Unloading the rat hindlimb results in a decrease in mass, especially in those muscles that normally have a load-bearing function. The present study was designed to evaluate the effect of intermittent periods of weight support in ameliorating this atrophic response. Adult male Sprague-Dawley rats were assigned to either a control (CON), a hindlimb suspended (HS), or a hindlimb suspended plus intermittent weight support (HS-WS) group. HS-WS rats were walked slowly on a treadmill at 0.2 m/s and a 19% incline for 10 min, every 6 h. After 7 d, the in situ mechanical properties of the soleus (Sol) and medial gastrocnemius (MG) were studied. Body weights of HS and HS-WS rats were 9 and 13% lower than CON. The Sol weight relative to body weight was 21 and 9% lower in HS and HS-WS than CON. Maximum tetanic tension relative to muscle mass was significantly lower in HS than CON, whereas HS-WS had values similar to CON. The MG weight relative to body weight was significantly lower in both suspended groups. The maximun tetanic tension relative to muscle weight was significantly lower in both suspended groups. The maximum tetanic tension relative to muscle weight was significantly elevated in HS-WS compared to CON, suggesting that weight support may have preferentially maintained the contractile protein component of the muscle. Contraction times were 25% faster (p<0.05) in the Sol and unchanged in the MG of HS rats. For each muscle, the fatigue properties were similar in all groups. These data indicate that a low-force, short-duration exercise regime results in a significant functional recovery in the 'slow' Sol, whereas the 'fast' MG is less affected. Further, these data indicate that the amount and/or intensity of exercise necessary to maintain the functional integrity of the Sol appears to be minimal.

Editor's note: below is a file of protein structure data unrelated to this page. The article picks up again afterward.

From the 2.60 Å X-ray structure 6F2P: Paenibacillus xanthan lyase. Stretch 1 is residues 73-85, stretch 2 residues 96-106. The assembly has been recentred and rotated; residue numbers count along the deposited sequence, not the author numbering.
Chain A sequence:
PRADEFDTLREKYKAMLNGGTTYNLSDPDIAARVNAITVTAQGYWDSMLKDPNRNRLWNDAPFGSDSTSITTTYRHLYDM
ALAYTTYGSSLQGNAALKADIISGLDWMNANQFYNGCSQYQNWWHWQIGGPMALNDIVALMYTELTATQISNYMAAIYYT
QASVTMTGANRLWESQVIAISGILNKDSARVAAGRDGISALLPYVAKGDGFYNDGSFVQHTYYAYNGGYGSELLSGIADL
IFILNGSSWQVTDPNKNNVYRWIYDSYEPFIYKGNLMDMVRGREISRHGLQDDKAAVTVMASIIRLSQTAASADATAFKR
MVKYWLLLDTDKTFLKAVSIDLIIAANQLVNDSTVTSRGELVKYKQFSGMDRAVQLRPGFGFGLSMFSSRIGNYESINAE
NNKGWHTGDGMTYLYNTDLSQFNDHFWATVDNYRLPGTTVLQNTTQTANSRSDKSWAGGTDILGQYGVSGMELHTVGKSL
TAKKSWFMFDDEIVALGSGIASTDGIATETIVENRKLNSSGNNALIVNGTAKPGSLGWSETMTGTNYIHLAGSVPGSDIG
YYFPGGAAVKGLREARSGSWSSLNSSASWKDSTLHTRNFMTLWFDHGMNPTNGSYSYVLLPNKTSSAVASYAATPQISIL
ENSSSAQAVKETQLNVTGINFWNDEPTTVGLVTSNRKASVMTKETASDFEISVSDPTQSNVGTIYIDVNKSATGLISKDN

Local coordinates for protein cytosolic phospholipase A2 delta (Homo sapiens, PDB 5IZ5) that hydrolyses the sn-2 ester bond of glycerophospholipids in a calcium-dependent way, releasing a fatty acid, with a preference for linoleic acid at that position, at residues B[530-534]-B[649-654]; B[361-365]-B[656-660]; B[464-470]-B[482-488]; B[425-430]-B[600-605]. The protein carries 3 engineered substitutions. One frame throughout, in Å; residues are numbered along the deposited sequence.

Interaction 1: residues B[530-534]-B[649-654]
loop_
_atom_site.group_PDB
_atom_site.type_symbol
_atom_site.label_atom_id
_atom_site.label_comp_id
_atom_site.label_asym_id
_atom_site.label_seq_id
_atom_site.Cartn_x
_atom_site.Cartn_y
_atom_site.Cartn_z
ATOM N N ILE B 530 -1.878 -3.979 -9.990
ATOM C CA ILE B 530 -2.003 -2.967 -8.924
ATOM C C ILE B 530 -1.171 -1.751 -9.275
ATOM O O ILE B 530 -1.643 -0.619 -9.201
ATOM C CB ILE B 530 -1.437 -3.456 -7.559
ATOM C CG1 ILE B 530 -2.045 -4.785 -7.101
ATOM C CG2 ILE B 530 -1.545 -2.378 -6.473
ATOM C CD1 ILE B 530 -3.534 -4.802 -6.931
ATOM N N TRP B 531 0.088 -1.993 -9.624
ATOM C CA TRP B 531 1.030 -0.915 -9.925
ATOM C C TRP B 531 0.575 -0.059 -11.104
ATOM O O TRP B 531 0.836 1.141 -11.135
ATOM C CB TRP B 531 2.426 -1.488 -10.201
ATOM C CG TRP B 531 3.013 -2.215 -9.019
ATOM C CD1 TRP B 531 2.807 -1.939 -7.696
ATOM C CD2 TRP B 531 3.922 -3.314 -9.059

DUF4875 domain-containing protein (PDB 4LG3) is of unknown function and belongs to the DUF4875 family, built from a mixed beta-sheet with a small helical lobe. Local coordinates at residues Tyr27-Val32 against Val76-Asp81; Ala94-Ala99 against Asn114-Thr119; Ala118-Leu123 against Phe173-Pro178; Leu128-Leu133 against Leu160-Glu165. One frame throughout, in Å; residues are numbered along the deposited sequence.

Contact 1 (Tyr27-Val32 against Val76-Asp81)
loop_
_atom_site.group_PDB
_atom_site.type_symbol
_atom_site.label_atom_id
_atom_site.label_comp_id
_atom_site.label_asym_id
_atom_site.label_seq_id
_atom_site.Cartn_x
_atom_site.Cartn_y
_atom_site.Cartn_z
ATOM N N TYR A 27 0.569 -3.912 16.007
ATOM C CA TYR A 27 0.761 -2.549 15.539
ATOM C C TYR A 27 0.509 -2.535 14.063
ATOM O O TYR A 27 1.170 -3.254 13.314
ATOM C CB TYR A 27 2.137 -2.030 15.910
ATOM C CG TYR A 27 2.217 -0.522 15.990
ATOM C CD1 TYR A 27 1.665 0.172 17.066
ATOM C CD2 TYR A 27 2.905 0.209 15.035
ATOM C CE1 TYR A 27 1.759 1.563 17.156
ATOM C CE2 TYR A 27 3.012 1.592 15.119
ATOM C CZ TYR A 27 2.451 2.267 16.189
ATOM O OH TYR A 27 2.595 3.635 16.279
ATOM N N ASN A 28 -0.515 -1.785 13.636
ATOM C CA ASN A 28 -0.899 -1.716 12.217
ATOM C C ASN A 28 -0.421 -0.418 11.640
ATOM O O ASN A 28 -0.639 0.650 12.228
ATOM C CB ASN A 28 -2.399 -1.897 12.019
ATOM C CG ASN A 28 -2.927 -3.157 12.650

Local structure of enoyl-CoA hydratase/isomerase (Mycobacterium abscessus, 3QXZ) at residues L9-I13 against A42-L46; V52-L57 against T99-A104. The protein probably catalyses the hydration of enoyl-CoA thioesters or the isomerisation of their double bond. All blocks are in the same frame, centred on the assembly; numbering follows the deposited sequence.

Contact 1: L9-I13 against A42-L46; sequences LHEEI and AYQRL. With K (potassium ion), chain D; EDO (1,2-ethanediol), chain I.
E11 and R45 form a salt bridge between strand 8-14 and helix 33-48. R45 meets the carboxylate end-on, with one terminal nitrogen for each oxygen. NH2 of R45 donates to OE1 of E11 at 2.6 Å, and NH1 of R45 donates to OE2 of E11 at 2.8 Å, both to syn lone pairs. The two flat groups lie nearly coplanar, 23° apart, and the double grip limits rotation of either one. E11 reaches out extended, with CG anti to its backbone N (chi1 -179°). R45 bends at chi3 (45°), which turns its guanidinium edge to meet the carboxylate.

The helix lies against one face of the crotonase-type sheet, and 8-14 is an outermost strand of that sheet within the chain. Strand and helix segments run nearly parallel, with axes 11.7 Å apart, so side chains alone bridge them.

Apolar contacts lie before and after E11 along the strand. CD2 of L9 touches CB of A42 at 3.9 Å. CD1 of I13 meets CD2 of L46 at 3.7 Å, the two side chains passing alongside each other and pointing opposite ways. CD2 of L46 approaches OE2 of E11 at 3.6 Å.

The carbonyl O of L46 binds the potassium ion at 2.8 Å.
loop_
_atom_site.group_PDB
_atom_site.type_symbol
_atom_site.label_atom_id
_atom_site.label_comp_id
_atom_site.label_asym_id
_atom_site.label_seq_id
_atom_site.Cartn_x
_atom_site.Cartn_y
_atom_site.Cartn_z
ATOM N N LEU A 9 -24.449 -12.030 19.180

|Original language||English (US)|
|Number of pages||6|
|Journal||Aviation Space and Environmental Medicine|
|State||Published - May 8 1990|
ASJC Scopus subject areas
- Public Health, Environmental and Occupational Health